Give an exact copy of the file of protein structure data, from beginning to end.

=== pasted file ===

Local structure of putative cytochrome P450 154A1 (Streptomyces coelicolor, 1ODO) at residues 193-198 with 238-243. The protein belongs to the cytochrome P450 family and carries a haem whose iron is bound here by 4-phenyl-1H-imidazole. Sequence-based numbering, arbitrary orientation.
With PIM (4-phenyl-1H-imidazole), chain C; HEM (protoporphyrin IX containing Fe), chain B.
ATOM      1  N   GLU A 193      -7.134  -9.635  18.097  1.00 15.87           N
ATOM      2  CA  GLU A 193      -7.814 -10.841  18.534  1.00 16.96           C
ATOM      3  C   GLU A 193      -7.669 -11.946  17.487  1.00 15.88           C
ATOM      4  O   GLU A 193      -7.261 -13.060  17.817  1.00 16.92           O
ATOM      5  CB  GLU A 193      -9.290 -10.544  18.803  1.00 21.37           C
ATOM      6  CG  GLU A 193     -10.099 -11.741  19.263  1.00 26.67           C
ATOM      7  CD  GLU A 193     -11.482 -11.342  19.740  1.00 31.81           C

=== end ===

Local structure of putative cytochrome P450 154A1 (Streptomyces coelicolor, 1ODO) at residues 193-198 with 238-243. The protein belongs to the cytochrome P450 family and carries a haem whose iron is bound here by 4-phenyl-1H-imidazole. Sequence-based numbering, arbitrary orientation.
With PIM (4-phenyl-1H-imidazole), chain C; HEM (protoporphyrin IX containing Fe), chain B.
ATOM      1  N   GLU A 193      -7.134  -9.635  18.097  1.00 15.87           N
ATOM      2  CA  GLU A 193      -7.814 -10.841  18.534  1.00 16.96           C
ATOM      3  C   GLU A 193      -7.669 -11.946  17.487  1.00 15.88           C
ATOM      4  O   GLU A 193      -7.261 -13.060  17.817  1.00 16.92           O
ATOM      5  CB  GLU A 193      -9.290 -10.544  18.803  1.00 21.37           C
ATOM      6  CG  GLU A 193     -10.099 -11.741  19.263  1.00 26.67           C
ATOM      7  CD  GLU A 193     -11.482 -11.342  19.740  1.00 31.81           C